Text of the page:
Israel and Yiddish
Robert Rosenberg's review in the Forward of Aharon Megged's Foiglman, a novel about a Yiddish poet in Israel, is not bad. The last paragraph, though, cries out for a bit of the old context sauce.
"A poet's homeland is his language," laments Foiglman toward the end of this brief, complex book. But this is too pat. A poet has no homeland: Language is but a small, wooden boat carrying one across the water. Yiddish was shattered beneath the perfect storm of Hitler, Nazism and hatred of the Jews — not by the resurgence of Hebrew, though that rebirth was accompanied by all the contradictory love and hatred of two siblings vying for their parents' love. The poignancy of "Foiglman" lies in its portrait of a castaway hanging onto the bow of that shattered vessel by the skin of his teeth, and the remorse it evokes in us, the onlookers, as we peer helplessly from the safety of shore.
Poignancy? Sure, I can go for that. Unfortunately, though, the truth about the shattering of Yiddish is even more depressing. Though Hitler's blow was determinative ("perfect storm," connoting an act of God, is certainly a strange description of the Final Solution), the post-war decline of Yiddish was aided by Yiddish-hating Jews themselves. None other than the government of Israel participated in the elimination of Yiddish culture. I'm not talking about the assimilation common to all transcultural ("melting pot") nationalisms, but about shuttering of publishing houses, laws designed to discourage Yiddish publishing, and silent acquiescence in gangs' destruction of Yiddish newspaper kiosks.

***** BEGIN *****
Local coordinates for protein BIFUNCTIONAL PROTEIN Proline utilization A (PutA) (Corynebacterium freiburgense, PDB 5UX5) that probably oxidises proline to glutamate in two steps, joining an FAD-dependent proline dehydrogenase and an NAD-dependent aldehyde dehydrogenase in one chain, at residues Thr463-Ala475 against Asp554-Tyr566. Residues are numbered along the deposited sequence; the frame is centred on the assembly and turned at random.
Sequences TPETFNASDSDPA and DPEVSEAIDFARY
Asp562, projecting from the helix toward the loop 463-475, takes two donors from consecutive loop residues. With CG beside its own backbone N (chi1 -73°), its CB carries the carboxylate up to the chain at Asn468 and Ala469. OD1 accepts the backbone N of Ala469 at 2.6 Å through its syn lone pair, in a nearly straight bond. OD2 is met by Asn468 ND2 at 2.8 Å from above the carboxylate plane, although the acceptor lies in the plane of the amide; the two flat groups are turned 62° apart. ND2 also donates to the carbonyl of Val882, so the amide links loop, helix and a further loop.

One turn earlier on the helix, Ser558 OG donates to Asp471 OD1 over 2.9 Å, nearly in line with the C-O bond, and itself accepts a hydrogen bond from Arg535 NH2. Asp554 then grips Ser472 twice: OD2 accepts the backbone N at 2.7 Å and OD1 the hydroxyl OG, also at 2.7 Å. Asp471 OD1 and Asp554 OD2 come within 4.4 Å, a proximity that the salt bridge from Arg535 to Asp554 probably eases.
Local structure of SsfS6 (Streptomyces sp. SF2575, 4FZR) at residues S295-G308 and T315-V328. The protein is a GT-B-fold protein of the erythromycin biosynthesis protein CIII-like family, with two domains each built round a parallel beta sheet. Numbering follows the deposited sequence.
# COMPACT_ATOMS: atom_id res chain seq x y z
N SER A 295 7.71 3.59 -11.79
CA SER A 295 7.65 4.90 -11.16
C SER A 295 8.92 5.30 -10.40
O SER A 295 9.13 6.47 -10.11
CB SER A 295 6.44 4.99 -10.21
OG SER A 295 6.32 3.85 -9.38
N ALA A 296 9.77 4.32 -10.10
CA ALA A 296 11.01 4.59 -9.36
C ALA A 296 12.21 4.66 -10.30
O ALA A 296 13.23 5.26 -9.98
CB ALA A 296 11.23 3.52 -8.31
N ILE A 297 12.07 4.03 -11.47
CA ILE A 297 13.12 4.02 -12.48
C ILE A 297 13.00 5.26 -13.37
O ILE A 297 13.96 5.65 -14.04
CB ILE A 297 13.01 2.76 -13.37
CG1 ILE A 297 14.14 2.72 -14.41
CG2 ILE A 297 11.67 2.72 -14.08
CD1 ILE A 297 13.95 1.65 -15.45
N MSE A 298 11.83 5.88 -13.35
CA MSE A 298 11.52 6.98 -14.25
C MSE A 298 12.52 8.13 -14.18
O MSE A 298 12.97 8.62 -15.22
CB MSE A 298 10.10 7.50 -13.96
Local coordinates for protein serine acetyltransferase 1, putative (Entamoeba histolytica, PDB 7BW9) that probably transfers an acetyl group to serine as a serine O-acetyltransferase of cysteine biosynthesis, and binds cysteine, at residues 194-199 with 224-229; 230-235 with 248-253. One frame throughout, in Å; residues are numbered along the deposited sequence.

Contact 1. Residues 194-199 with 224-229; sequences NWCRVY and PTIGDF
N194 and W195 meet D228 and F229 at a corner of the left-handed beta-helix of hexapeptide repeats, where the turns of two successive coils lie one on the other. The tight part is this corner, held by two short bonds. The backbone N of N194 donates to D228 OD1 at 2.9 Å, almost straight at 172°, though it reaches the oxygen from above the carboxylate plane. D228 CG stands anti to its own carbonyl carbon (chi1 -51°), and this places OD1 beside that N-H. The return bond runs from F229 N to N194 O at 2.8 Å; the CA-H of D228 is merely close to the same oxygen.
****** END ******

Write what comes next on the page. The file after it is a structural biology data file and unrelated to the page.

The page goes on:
So the real story is not poignant, but tragic. Poignant is leaving your lover at the train station in Paris. Tragic is the mistakes made by your own people. Tragic is Jewish.